Specialty: Salad greens and herbs

While many farms look at diversifying their offerings, this Oakdale farm has specialized in culinary herbs and greens. The best basil for drying? That would be cinnamon basil, and they have it. The best mint for ice cream? Chocolate mint, and they have that, too. French sorrel? Lemongrass? Trendy microgreens? All available, and all certified naturally grown (CNG). CNG is a grassroots alternative for small farms committed to organic agriculture practices but don’t have the manpower to file the rigorous paperwork required for USDA certification. Goose Creek Gardens’ focus on greens means goods are for sale early in the growing season, and the farm offers a Spring Greens CSA for those who can’t wait for fresh produce each year. The wildflower fields nurture a healthy honey business, and they grow catnip that will make your kitty’s eyes go buggy.

Goose Creek Gardens sells at several area farmers markets and the Pittsburgh 

Ever heard of food miles? That’s how far your food has to travel before it reaches your plate. Locavores usually set the radius of “local food” at 100 miles. Fortunately, these specialty producers are adding treats usually associated with far-away places to Pittsburgh’s locavore menu.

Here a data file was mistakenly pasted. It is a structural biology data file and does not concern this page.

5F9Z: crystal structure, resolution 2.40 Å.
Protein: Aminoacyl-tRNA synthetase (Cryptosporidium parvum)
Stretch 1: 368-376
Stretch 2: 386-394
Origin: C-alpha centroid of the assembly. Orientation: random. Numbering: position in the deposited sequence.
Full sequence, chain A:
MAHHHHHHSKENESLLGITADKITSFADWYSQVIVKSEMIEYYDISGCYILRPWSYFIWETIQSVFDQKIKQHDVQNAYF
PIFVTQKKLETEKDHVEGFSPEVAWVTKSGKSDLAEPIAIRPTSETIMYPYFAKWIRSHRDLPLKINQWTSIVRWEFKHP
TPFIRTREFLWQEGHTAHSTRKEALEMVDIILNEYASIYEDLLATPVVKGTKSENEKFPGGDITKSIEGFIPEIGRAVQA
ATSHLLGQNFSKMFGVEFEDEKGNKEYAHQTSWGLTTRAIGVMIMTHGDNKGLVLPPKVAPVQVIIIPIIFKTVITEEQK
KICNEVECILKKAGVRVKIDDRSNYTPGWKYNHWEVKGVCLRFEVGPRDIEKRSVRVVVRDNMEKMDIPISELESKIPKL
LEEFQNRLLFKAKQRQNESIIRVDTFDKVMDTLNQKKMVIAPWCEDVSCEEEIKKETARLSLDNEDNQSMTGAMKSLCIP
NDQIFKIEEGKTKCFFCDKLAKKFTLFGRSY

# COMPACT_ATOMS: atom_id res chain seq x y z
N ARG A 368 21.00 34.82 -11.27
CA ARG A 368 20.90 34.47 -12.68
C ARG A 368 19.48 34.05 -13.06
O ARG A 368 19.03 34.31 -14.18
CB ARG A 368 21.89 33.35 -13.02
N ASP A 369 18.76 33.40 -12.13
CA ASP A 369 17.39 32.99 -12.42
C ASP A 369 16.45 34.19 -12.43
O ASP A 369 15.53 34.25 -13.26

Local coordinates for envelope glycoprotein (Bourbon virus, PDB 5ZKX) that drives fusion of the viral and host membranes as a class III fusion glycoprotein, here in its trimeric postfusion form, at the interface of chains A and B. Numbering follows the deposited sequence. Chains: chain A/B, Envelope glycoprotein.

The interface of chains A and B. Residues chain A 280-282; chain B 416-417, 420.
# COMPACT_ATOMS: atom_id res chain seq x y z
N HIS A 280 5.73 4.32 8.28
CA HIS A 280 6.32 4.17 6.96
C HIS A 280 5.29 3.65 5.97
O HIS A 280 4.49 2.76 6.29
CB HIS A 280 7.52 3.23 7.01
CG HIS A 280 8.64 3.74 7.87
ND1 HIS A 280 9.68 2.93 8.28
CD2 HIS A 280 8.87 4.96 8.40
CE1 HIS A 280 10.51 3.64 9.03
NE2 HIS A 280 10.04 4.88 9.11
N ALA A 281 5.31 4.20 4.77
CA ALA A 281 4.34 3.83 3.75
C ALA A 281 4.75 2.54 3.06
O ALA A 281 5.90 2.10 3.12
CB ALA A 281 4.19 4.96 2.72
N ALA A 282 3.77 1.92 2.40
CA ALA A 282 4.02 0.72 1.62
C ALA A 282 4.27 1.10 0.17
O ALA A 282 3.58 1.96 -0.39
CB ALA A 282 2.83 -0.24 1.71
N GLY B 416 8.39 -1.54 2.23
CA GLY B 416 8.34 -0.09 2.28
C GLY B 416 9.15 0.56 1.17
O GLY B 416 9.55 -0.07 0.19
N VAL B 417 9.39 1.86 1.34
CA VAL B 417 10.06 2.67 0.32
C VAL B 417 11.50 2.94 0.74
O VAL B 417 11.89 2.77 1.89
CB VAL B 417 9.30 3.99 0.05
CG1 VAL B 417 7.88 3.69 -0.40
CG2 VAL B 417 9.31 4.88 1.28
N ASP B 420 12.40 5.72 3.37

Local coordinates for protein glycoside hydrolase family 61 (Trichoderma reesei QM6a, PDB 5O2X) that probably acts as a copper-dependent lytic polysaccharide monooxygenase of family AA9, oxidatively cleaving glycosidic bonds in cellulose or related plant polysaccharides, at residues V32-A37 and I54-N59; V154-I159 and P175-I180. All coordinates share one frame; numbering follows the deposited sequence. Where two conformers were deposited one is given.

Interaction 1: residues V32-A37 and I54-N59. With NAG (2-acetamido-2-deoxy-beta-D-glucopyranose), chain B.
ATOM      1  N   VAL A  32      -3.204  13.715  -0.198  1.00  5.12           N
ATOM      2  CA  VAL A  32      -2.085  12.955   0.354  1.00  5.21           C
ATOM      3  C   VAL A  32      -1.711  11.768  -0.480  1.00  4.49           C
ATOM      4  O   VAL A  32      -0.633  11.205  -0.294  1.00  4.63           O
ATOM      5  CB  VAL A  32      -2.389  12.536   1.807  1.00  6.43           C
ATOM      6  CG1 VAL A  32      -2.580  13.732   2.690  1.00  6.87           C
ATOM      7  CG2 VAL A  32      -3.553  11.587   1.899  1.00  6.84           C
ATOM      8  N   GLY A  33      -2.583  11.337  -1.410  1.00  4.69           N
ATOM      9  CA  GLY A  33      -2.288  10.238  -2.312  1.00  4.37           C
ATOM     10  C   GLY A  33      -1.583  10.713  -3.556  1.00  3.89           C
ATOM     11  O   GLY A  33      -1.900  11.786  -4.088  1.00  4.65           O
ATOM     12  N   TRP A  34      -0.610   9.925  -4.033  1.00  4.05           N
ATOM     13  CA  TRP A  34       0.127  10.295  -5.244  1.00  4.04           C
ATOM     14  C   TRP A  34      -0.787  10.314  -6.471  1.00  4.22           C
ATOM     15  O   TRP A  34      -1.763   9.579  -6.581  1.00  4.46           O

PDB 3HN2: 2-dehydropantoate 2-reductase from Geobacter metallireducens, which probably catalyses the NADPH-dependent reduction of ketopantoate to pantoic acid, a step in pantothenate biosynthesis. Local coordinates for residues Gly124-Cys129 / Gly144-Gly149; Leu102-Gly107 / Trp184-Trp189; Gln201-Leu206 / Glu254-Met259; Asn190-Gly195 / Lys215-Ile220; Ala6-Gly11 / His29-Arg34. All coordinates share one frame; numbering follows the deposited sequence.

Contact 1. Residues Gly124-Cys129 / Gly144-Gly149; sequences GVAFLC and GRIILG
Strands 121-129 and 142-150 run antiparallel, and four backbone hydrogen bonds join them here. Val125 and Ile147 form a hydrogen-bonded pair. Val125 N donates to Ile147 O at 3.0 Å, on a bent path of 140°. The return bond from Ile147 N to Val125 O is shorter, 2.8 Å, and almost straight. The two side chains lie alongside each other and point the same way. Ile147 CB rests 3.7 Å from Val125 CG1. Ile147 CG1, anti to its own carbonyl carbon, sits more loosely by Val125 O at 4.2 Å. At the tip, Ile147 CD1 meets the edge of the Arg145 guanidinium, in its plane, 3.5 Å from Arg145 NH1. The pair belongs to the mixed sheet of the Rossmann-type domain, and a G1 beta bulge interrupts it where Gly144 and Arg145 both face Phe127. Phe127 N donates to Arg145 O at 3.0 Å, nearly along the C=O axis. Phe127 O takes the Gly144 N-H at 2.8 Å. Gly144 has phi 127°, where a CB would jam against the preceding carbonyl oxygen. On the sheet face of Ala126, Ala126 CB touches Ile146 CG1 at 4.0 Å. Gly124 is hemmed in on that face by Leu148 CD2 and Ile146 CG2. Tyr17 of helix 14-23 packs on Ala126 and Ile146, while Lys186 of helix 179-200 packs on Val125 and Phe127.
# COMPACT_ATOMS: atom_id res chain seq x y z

Potato Vodka

Originally from: Krzesk, Poland

One of a handful of craft distilleries in the state, Pennsylvania Pure’s Glenshaw operation started production of Boyd & Blair Potato Vodka in 2008. Made from local potatoes, each bottle is hand-filled, dipped in wax, signed, then distributed in various states across the Eastern seaboard and as far away as California.

Get it: Most local PLCB Wine & Spirits stores; boydandblair.com

Food miles saved: 4,551

Cheese Curds

Originally from: Plain, Wis.

In his Lawrenceville basement, Jonathan Gaugler of Arsenal Cheese is making Cannonball Curds, squeaky-fresh Wisconsin-style cheddar curds that are turning up in poutine at Highland Park’s Park Bruges. Next up from Arsenal Cheese: Herb & Bourbon, a chèvre-flavored round mozzarella-textured cheese crusted with bourbon-soaked herbs of tarragon and thyme.

Get it: East End Food Co-Op and Whole Foods; arsenalcheese.com

Food miles saved: 650

Gourmet Pasta

Originally from: Abruzzo, Italy

Since 2005, Steve Salvi’s custom Fede Artisan Pastas have graced dishes at nearly 100 fine Pittsburgh restaurants like Spoon, Girasole and Osteria 2350. The pastas are available for purchase both in-store and online.

Get it: Banco Business Park, 1061 Main St., North Huntingdon; fedepasta.net

Food miles saved: 4,620

Hard Cider

Originally from: Hereford, England

Get your “Daily Rations” at Arsenal Cider House and Wine Cellar, a Civil War-themed winery tucked into a Lawrenceville duplex. Find small-batch hard-apple ciders, cider-style fruit wines and mead—many made from Pennsylvania ingredients.

Get it: Arsenal Cider House & Wine Cellar, 300 39th St., Lawrenceville

Food miles saved: 3,602

Mileage calculations based on major brands or famous producers of these products. 

Prosciutto

Originally from: Parma, Italy

The magicians at Parma Sausage have been curing meats in the Strip District since 1954. Their own Gigi Brand prosciutto, made from heritage Berkshire hams, is aged up to 18 months before slicing.

Get it: Parma Sausage, 1734 Penn Ave., Strip District; parmasausage.com

Food miles saved: 4,357